Troubleshooting MySQL Error 1147: Resolving Missing Table Grants

When managing user permissions in MySQL, you might encounter Error 1147 – SQLSTATE: 42000 (ER_NONEXISTING_TABLE_GRANT) There is no such grant defined for user ‘%s’ on host ‘%s’ on table ‘%s’. This error message indicates that you’re trying to revoke privileges from a user for a specific table, but the user does not have those privileges granted in the first place. Understanding how to properly manage user privileges is key to resolving this error. Let’s explore how to diagnose and fix this issue, ensuring your database’s security and accessibility.

Understanding the Error

MySQL Error 1147 is raised when a REVOKE statement is executed for a user-table combination, but the specified privileges do not exist. This could be due to a typo in the username, hostname, or table name, or because the privileges were never granted.

Diagnosing the Issue

To diagnose the problem, you need to check the existing grants for the user on the table and confirm the correct user, host, and table names.

Step 1: Verify User and Host

Check the current grants for the user on the specified host:

SHOW GRANTS FOR 'user_name'@'host_name';

Replace user_name with the username and host_name with the hostname provided in the error message.

Step 2: Confirm Table Existence

Ensure that the table exists and the name is spelled correctly:

SHOW TABLES LIKE 'table_name';

Replace table_name with the table name provided in the error message.

Fixing the Error

Here are steps and sample code to fix Error 1147:

Step 1: Correctly Revoke Privileges

If the user does have grants on the table, ensure you are using the correct syntax to revoke:

REVOKE SELECT ON database_name.table_name FROM 'user_name'@'host_name';

Replace database_name, table_name, user_name, and host_name with the appropriate values.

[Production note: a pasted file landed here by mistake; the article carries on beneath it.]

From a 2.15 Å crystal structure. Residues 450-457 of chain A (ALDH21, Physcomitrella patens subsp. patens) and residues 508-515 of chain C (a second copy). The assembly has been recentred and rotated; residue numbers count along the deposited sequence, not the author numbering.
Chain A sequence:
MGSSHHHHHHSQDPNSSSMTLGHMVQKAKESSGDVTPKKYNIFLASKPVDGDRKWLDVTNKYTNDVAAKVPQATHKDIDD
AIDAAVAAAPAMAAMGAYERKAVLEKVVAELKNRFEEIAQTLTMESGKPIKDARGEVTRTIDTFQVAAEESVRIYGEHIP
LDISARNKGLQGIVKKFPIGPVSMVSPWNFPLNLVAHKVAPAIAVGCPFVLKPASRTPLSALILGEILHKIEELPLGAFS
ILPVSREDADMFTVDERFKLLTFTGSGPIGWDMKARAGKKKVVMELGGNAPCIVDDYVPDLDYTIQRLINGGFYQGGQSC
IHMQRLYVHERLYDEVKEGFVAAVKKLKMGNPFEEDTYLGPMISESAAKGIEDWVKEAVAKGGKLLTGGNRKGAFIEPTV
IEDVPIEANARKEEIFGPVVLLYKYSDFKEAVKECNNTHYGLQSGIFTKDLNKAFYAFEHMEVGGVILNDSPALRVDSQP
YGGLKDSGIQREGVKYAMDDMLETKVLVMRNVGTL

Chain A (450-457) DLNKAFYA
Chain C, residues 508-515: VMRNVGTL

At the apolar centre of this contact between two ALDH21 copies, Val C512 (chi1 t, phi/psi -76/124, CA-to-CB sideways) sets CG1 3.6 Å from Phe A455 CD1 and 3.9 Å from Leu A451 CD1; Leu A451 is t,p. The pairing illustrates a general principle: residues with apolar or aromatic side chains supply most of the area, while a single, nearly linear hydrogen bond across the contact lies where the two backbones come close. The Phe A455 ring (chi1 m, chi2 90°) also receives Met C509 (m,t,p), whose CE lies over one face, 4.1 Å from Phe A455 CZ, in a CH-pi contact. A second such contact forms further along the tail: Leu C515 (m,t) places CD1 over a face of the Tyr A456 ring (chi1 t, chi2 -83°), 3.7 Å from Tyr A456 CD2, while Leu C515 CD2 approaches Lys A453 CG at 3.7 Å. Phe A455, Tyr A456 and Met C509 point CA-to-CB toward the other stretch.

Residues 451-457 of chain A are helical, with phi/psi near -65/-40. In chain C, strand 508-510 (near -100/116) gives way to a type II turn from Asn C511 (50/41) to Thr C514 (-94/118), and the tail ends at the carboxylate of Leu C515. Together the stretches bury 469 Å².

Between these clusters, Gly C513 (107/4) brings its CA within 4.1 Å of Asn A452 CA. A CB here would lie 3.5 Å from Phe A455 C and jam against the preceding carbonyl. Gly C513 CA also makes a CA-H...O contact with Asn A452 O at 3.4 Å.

Step 2: Grant Before Revoking

If you need to revoke specific privileges, you must first ensure they are granted. If they are not, grant them first and then revoke:

GRANT SELECT ON database_name.table_name TO 'user_name'@'host_name';
REVOKE SELECT ON database_name.table_name FROM 'user_name'@'host_name';

Step 3: Use Wildcards Carefully

If you’ve used wildcards in your GRANT statements, ensure that they match the REVOKE statement:

-- Granting with wildcard
GRANT SELECT ON `database_name`.* TO 'user_name'@'host_name';

-- Revoking with the same level of wildcard
REVOKE SELECT ON `database_name`.* FROM 'user_name'@'host_name';

Step 4: Check for Typos

Double-check the spelling of the database, table, user, and host in the REVOKE statement to ensure they match the GRANT statement.

Step 5: Flush Privileges

After modifying privileges, it’s always good practice to flush the privileges to ensure the changes take effect immediately:


By following these steps, you can correct the issues leading to MySQL Error 1147 and ensure your user permissions are accurately reflected in your database. Always be cautious when adjusting privileges and maintain a secure backup of your database before making changes. If you’re still encountering difficulties, consider seeking advice from MySQL documentation or a database professional.

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